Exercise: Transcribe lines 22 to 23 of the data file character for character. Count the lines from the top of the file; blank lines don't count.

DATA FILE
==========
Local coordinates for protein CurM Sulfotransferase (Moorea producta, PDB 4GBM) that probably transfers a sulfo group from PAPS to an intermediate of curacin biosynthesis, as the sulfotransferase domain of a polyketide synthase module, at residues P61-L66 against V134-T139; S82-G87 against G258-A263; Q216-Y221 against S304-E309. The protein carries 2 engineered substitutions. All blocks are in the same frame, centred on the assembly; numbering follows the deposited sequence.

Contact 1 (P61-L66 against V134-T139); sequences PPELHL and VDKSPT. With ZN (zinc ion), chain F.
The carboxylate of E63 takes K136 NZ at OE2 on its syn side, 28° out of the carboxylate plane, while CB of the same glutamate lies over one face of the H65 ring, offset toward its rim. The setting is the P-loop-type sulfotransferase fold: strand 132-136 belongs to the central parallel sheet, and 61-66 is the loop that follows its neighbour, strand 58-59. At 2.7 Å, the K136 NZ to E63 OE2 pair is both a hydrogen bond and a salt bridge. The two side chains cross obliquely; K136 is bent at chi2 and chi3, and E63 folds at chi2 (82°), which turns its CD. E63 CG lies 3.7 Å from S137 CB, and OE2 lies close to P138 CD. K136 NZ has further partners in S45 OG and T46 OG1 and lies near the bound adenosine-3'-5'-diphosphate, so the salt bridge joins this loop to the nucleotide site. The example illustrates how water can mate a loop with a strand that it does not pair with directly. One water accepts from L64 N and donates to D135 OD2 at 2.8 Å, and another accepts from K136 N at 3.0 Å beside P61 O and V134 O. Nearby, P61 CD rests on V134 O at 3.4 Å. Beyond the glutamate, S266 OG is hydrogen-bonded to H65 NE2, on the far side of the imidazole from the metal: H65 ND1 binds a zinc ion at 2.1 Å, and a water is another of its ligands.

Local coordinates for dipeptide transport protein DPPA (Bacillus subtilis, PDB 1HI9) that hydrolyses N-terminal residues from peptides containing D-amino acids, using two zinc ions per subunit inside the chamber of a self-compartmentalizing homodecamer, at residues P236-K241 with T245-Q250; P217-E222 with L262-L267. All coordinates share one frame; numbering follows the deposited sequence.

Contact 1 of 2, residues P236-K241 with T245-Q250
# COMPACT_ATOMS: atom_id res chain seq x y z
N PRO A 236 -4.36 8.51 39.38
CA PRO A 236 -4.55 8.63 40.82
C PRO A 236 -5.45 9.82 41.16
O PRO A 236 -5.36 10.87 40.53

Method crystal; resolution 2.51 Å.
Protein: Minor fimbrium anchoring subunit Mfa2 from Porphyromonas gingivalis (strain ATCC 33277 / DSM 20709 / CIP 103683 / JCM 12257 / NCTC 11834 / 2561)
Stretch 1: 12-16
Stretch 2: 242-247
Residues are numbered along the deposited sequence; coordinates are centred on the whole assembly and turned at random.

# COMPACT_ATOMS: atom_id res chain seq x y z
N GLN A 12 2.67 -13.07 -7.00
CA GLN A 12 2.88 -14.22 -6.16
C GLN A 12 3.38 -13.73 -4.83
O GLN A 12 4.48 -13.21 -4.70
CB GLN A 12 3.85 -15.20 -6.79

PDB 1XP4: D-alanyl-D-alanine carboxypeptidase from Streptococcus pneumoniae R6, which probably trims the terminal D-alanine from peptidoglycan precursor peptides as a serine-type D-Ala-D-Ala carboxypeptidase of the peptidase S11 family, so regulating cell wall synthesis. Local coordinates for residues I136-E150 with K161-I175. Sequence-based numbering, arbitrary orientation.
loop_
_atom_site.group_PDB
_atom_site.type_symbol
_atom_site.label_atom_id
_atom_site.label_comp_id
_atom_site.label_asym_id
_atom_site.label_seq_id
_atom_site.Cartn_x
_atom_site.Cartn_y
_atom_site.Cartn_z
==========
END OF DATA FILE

PDB 1XP4: D-alanyl-D-alanine carboxypeptidase from Streptococcus pneumoniae R6, which probably trims the terminal D-alanine from peptidoglycan precursor peptides as a serine-type D-Ala-D-Ala carboxypeptidase of the peptidase S11 family, so regulating cell wall synthesis. Local coordinates for residues I136-E150 with K161-I175. Sequence-based numbering, arbitrary orientation.
loop_